The RF power density and frequency will vary with the particular PECVD apparatus chosen. RF in the range of 100 kHz to 45.00 MHz is appropriate, more commonly in the range of 300 kHz to 13.56 MHz.
The source gases for silicon dioxide growth are H2 O and TEOS, with nitrogen (N2) used as a carrier gas. The nitrogen carrier gas should generally conform to SEMI standards. The nitrogen carrier gas can include other inert gases, such as noble gases, if desired.
Semiconductor grade TEOS is available from a variety of sources, including from Schumacher (Carlsbad, Calif.). H2 O can be purchased, or can be purified, and generally should conform to SEMI standards.
The chemical reaction between H2 O and TEOS which produces the silicon dioxide film can be represented by the following formulas:
Si(OC2 H5)4 +4H2 O→Si(OH)4 +4C2 H5 OH (1)
Si(OH)4 →SiO2 +2H2 O (2)
Reaction (1) shows the mole ratio of 4 moles H2 O to 1 mole TEOS for a completed reaction. Therefore, the mole ratio of 4 moles H2 O to 1 mole TEOS is an optimum ratio for use herein. Other ratios, ranging from 1:1 to 10:1 H2 O:TEOS can be used, if desired.
The film deposition temperature under a plasma field is generally less than about 150° C. More generally, the temperature is between ambient room temperature (about 23° C.) and about 300° C. Lower temperatures (below about 150° C.) provide smooth dielectric layers, without the formation of grooves or voids, and without adverse effect on conductive layers, such as aluminum layers.
Partial pressure or vacuum is common for PECVD devices. Generally, the dielectric film will be deposited at a pressure between less than about 0.1 Torr and about 15 Torr. More generally, the film will be deposited between about 1 Torr and about 10 Torr. A pressure of about 3 Torr is especially suitable.
Following the PECVD deposition of a dielectric layer, the wafer is heated under a reduced pressure, such as a vacuum or partial vacuum. The vacuum bake acts to free water, hydrogen, and light molecular weight hydrocarbons from the intermetal dielectric film. The vacuum bake uses the volatilizing effects of reduced pressure and elevated temperature to cause the volatilization of undesired species. Generally, the lower the pressure, the lower the temperature can be to achieve a given purity in a given amount of time. Similarly, the time necessary to achieve a given purity can be decreased as the pressure is decreased, and/or the temperature is increased.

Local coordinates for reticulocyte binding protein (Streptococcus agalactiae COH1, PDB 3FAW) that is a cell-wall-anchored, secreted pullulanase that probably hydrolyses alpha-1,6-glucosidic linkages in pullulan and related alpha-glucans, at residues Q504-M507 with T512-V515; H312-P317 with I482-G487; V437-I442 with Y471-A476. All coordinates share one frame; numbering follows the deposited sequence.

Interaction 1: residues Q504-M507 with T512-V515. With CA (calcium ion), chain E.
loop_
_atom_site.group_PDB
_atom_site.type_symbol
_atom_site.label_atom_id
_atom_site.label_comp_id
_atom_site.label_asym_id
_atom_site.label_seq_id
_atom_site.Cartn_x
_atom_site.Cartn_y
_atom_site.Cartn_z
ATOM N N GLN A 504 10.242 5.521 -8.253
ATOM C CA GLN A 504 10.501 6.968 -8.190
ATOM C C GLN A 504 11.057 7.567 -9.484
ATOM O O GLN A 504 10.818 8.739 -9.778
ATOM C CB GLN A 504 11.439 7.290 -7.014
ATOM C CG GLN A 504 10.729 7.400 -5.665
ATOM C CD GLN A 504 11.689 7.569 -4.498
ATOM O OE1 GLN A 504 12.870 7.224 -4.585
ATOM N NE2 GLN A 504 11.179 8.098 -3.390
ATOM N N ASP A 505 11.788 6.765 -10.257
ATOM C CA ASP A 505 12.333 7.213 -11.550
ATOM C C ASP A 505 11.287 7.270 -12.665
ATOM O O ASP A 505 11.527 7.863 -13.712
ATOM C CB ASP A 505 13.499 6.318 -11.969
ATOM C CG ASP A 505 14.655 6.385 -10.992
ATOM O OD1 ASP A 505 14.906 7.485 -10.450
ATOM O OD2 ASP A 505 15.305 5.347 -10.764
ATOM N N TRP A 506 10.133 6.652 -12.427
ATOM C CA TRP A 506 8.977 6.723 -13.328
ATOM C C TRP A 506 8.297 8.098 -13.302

The vacuum bake step can take place in any appropriate apparatus which can provide both reduced pressure and increased temperature. For example, a horizontal tube furnace or vertical tube furnace can be used. Such furnaces can be single-wafer systems, batch systems, or continuous-batch systems. Horizontal tube furnaces include the Thermco TMX-10000, SVG (Orange, Calif.). Vertical tube furnaces are available, for example, from Tel (Japan), Kokusai (Japan), or SVG (Orange, Calif.). Conveniently, the vacuum bake step can be done in the same apparatus as that used for the subsequent oxidation anneal step.
The temperature for the vacuum bake is generally from about 200° C. or less to about 450° C. or more. Preferably, the temperature is between about 350° C. and about 450° C.
The vacuum bake is generally performed in a reduced pressure environment, such as a vacuum or partial vacuum. At partial vacuums above about 10 torr, the time and temperatures required to attain a given purity will be less desirable than at lower torr. Generally, the pressure should be less than about 5.0 torr, more generally less than about 1.0 torr. Preferably, the pressure is about 0.01 torr or less.